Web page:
Suppose that $\theta_1$ and $\theta_2$ are independent and identically distributed (i.i.d.) random variables and that $\theta_j$ has probability density function (PDF) $f_j = \frac{1}{2\pi}$ ($i.e.$, the uniform distribution) for $j = 1$ and $2$. Next, we define the following random variables $C = \cos \theta_1 + \cos \theta_2$ and $S = \sin \theta_1 + \sin \theta_2$.

My question is, can I say, based on the rotational invariance, that the random point $(C,S)$ is the same as that of $(1,0)+(\cos U,\sin U)=(1 + \cos U,\sin U)$, where $U$ is uniformly distributed on $[0,2\pi]$? If so, how can I show that?


These two scatter plots illustrate the difference, the first is for the points $(C,S)=(\cos\theta_1+\cos\theta_2,\sin\theta_1+\sin\theta_2)$, the second for the points $(1+\cos U,\sin U)=(1+\cos\theta_3,\sin\theta_3)$, where all angles $\theta_i$ are uniformly distributed in $(0,2\pi)$.

The second distribution uniformly fills a unit circle with center at $(1,0)$. The first distribution fills a disc with radius 2, but not uniformly, the density diverges as $1/r$ at a distance $r$ from the origin.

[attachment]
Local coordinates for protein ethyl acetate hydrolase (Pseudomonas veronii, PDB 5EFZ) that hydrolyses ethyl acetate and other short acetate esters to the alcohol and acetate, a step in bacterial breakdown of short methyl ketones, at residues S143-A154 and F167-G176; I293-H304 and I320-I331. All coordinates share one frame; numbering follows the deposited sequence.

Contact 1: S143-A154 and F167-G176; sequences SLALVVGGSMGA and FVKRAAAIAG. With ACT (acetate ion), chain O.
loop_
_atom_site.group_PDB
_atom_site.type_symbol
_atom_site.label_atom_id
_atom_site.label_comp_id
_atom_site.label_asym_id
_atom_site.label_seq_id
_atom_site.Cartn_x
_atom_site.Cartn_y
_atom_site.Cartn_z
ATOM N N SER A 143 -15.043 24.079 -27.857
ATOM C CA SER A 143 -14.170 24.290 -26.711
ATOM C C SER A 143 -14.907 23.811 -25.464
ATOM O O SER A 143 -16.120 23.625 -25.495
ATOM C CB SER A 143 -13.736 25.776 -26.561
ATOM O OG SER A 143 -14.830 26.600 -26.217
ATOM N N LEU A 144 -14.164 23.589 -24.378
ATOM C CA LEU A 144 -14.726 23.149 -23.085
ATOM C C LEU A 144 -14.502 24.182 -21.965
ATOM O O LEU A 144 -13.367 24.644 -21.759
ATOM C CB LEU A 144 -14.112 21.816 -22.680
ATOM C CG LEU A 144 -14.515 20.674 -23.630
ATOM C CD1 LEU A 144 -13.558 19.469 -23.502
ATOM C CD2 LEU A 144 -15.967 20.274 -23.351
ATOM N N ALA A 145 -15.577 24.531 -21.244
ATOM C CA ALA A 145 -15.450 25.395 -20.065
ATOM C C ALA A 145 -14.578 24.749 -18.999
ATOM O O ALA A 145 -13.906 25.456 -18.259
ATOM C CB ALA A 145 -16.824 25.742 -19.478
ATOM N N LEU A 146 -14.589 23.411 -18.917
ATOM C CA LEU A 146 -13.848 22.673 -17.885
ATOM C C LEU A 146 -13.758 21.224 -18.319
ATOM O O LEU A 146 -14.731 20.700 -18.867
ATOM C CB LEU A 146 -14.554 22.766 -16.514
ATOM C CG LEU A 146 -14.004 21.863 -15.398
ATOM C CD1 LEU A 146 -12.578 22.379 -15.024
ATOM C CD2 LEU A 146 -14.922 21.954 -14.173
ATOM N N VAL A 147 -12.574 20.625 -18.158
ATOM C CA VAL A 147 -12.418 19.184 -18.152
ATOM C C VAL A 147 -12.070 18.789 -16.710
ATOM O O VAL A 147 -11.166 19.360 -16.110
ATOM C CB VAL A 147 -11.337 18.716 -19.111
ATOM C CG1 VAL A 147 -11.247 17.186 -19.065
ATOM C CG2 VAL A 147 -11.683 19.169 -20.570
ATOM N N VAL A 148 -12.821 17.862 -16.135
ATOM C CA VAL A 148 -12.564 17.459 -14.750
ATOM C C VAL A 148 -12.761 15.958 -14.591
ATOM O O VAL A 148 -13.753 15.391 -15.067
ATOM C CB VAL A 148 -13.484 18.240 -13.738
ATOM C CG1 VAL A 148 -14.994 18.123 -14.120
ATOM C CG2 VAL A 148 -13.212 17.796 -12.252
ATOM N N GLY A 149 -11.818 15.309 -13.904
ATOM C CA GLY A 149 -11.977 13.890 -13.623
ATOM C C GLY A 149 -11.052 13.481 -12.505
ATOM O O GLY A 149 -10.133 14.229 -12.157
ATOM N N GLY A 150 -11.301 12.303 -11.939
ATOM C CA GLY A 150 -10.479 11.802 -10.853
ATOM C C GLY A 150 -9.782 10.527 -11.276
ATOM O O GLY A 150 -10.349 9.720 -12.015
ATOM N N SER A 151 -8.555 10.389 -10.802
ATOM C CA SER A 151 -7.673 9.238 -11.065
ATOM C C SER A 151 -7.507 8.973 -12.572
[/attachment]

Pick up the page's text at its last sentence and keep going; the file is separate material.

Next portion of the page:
To calculate the radial distribution $P(r)$, it is helpful to think of a random walk on the plane with unit step size and random orientation. The desired $P(r)$ is the distribution of the distance from the origin after two steps.

After the first step the random walker is at some arbitrary point on the unit circle. For the distribution $P(r)$ it does not matter where on the unit circle, we may place the point at $(1,0)$. Then the second step brings the random walker to the point $(1+\cos\phi,\sin\phi)$, with $\phi$ uniformly in $(0,2\pi)$. The distance from the origin is $r=\sqrt{2+2\cos\phi}$, and the probability distribution is $$P(r)=\frac{2/\pi}{\sqrt{4-r^2}},\;\;0<r<2.$$ The corresponding density $\rho(r)=P(r)/2\pi r$ indeed diverges $\propto 1/r$ when $r\rightarrow 0$.

For the generalization to $(C_n,S_n)=(\sum_{i=1}^n\cos\theta_i,\sum_{i=1}^n\sin\theta_i)$ see this MO posting.

  • $\begingroup$ Dear, thanks for you answer. I have found the same conclusions and for me they are not the same distribution, however, this answer: mathoverflow.net/questions/347211/… states that they are the same and the derived PDF matches the simulations. $\endgroup$ – Felipe Augusto de Figueiredo Nov 30 '19 at 21:35
  • $\begingroup$ I have explained what the relationship is between the two plots: the plot on the right has the same probability distribution of the distance from the origin as the plot on the left. I'm sure that is what is meant in the linked answer, not that the plots themselves are the same. $\endgroup$ – Carlo Beenakker Nov 30 '19 at 21:49

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